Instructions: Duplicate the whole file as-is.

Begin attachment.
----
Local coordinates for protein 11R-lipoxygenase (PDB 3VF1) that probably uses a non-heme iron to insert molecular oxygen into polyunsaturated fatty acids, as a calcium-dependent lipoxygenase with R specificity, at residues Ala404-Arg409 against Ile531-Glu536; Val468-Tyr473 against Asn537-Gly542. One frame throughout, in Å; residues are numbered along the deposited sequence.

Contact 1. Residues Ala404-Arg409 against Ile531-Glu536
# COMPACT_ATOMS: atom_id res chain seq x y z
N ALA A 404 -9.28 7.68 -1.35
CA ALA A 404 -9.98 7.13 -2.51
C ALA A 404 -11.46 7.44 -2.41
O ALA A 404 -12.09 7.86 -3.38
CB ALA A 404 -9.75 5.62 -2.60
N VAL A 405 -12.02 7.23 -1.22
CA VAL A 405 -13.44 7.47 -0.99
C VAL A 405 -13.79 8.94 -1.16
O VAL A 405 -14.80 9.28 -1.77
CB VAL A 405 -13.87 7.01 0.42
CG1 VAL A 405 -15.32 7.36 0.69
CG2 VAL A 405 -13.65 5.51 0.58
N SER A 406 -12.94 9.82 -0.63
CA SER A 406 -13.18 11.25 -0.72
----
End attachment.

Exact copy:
Local coordinates for protein 11R-lipoxygenase (PDB 3VF1) that probably uses a non-heme iron to insert molecular oxygen into polyunsaturated fatty acids, as a calcium-dependent lipoxygenase with R specificity, at residues Ala404-Arg409 against Ile531-Glu536; Val468-Tyr473 against Asn537-Gly542. One frame throughout, in Å; residues are numbered along the deposited sequence.

Contact 1. Residues Ala404-Arg409 against Ile531-Glu536
# COMPACT_ATOMS: atom_id res chain seq x y z
N ALA A 404 -9.28 7.68 -1.35
CA ALA A 404 -9.98 7.13 -2.51
C ALA A 404 -11.46 7.44 -2.41
O ALA A 404 -12.09 7.86 -3.38
CB ALA A 404 -9.75 5.62 -2.60
N VAL A 405 -12.02 7.23 -1.22
CA VAL A 405 -13.44 7.47 -0.99
C VAL A 405 -13.79 8.94 -1.16
O VAL A 405 -14.80 9.28 -1.77
CB VAL A 405 -13.87 7.01 0.42
CG1 VAL A 405 -15.32 7.36 0.69
CG2 VAL A 405 -13.65 5.51 0.58
N SER A 406 -12.94 9.82 -0.63
CA SER A 406 -13.18 11.25 -0.72